The first is from real estate investors, new or experienced. Who want to pick up properties they see as excellent deals. Last week an interesting call happened. An investor who bought and rented multiple single family homes in the early ’90′s then sold them all for nice profits at the beginning of this decade, called. He noticed that some of the same properties that he owned personally before were now on the market for the same price as he paid for them in 1991. And, he wants back in the game.
The flip side of that is another frequent call I am receiving these days. With the economy sluggish, a lot of people are feeling a financial pinch. Okay, squeeze. And I mean a LOT of people, not just related to the real estate industries. So, they are calling asking about debt consolidation or cash-out refinances. Many folks just need to get a hold on the credit card debt that is sapping their living expenses and strangling their monthly budget. So, pulling equity out of their homes is a good solution.
Lending Changes Affecting Investors and Homeowners
Fannie Mae recently proposed a few changes that will affect both real estate investors and homeowners who want to pull equity out of their homes and consolidate debt.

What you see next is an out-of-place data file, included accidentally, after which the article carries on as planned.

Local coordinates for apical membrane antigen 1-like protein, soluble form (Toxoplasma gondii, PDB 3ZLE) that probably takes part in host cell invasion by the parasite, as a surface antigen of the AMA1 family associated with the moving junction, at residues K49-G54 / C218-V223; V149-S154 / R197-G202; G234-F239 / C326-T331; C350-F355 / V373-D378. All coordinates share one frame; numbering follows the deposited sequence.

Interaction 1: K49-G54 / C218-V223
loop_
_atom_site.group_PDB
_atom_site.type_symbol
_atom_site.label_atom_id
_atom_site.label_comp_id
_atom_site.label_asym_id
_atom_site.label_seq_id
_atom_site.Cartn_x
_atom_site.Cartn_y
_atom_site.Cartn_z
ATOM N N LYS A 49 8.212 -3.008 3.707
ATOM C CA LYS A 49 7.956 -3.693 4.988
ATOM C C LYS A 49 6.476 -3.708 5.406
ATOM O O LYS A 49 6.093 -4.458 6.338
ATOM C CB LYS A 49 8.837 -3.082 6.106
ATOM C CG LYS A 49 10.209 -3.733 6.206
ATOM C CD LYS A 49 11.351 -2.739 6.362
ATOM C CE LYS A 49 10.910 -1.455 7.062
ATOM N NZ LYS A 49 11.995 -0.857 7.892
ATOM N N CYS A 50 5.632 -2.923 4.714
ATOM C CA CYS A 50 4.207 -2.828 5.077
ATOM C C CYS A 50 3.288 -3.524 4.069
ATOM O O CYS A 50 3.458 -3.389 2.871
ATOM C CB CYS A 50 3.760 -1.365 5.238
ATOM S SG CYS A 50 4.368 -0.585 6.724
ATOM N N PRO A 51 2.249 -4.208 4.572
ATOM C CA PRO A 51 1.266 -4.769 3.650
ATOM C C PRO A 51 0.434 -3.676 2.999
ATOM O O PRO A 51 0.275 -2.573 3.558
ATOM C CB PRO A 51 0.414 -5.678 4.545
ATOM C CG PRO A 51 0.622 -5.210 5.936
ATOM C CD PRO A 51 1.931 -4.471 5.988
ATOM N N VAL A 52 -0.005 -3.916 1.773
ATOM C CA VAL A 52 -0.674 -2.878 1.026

These new guides might have slipped under the radar for some with all of the news focussed on the government action with FNMA/FHLMC, but they are big changes.
- 1-2 unit investment property going form 90% LTV to 85% LTV. So, investors need 15% down payment.
- Cash-out refi on primary res. going from 90% LTV to 85%.
- Pricing Adjustments on investment property are increasing.
The old adjustments for purchasing investment property were (more on that in a moment):
< 70 -1.500
70 – 75 -1.500
75 – 80 -2.000
80.01 – 85 -2.500
The New Adjustments are:
< 70 -1.750
70 – 75 -1.750
75 – 80 -3.000
80.01 – 85 -3.750
Confusing. So let me clarify. The “adjustments” refer to required discount points that we must charge to get the loan. On investment property, the less down payment the borrower brings, the higher the discound points charged.
Only, most lenders don’t charge the points up front at closing. We roll them into the rate, and offer a higher interest rate, or premium rate, without the borrower bringing the extra fees to the closing table. Most times, that works best, so long as cash-flow still works on the property being purchased for investment.
Properties around Atlanta are plentiful that are good deals, and will cash-flow well, even with the increased loan pricing adjustments. If you are thinking of buying an invetment property, I will be happy to review the cash flow analysis on the property with you.
And, if you are interested in a cash-out refinance, remember that the changes in loan to value being capped at 85% of your home’s value applies only to conforming loans. You can still go to 95% LTV with an FHA loan. So if you want cash out of your home, let’s explore an FHA loan first. It is likely the better deal.